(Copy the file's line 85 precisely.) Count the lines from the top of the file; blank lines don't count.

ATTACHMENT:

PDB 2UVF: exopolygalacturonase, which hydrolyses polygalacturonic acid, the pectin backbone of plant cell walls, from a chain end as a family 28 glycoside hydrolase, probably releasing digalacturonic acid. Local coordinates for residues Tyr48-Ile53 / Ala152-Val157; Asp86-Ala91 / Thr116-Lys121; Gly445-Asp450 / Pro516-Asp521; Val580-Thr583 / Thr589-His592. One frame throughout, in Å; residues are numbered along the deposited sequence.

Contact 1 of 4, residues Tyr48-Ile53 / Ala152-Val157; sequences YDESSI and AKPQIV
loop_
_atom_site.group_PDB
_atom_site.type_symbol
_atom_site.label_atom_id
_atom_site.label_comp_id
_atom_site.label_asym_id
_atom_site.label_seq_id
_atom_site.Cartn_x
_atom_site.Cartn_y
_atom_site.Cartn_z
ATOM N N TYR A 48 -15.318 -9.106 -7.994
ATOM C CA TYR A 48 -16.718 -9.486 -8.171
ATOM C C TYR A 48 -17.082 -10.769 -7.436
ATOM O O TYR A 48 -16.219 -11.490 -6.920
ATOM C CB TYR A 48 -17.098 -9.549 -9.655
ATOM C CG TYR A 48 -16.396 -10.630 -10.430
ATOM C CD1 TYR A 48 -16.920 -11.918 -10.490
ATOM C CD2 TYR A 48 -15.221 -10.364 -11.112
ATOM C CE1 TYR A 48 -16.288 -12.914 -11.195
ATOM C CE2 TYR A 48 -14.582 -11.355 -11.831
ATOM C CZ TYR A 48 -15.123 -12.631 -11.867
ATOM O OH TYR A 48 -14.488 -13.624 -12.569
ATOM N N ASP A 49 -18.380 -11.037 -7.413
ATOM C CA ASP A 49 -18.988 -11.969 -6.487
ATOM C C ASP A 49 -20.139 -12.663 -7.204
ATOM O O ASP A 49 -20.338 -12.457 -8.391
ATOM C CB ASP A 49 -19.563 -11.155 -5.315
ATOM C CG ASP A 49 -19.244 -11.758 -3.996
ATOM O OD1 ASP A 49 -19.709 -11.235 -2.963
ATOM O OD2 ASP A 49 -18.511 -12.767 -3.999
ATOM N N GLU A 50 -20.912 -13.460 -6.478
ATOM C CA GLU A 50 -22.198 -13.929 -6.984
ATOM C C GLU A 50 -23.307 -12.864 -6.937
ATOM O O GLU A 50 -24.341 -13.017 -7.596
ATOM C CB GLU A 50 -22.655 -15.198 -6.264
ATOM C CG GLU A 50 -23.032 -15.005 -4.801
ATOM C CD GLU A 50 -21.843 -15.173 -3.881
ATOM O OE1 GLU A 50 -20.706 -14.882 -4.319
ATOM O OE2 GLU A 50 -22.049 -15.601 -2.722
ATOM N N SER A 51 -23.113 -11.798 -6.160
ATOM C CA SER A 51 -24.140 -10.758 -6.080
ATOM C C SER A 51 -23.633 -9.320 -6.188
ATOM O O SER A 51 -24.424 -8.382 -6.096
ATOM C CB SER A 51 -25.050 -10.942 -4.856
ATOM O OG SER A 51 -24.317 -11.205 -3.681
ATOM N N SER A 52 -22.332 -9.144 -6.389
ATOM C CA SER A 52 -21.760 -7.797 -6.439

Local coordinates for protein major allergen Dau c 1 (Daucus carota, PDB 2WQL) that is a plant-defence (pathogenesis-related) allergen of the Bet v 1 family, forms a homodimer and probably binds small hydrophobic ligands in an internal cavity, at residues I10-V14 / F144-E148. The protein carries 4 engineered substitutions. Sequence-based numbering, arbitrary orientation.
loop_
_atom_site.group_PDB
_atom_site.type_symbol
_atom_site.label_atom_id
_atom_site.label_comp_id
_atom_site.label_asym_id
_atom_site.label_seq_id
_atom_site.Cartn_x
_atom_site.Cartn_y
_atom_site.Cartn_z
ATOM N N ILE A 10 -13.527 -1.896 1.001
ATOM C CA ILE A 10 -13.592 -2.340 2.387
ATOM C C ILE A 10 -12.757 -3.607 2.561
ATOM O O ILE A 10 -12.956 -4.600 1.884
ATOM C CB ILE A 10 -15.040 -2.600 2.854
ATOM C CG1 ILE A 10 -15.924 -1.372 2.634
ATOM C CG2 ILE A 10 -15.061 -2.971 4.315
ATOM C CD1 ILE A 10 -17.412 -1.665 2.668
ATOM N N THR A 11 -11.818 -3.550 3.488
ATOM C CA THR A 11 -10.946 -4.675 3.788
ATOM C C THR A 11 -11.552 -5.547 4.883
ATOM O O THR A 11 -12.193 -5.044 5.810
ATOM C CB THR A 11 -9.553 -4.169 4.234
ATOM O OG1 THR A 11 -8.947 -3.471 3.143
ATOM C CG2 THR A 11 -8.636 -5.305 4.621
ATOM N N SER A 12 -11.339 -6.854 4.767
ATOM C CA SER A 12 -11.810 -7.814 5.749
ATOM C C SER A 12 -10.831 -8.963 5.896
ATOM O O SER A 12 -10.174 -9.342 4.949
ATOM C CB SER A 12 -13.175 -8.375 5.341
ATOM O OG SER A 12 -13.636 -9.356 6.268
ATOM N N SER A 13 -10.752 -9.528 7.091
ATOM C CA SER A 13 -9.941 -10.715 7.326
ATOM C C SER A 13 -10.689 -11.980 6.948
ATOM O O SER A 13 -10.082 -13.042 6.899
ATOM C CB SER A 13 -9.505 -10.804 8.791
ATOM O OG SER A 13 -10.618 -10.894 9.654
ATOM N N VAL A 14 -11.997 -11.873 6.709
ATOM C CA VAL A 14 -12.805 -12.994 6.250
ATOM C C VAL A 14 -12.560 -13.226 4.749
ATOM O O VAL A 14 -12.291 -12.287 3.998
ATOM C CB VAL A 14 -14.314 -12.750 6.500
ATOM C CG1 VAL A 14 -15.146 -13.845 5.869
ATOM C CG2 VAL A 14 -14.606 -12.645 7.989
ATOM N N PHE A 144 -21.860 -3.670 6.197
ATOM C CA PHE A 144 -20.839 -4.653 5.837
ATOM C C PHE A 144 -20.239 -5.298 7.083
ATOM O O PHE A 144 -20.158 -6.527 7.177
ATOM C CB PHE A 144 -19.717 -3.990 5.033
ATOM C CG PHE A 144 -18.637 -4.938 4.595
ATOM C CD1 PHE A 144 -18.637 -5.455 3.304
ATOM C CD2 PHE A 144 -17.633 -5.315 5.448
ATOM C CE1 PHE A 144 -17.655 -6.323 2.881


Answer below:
ATOM O O SER A 13 -10.082 -13.042 6.899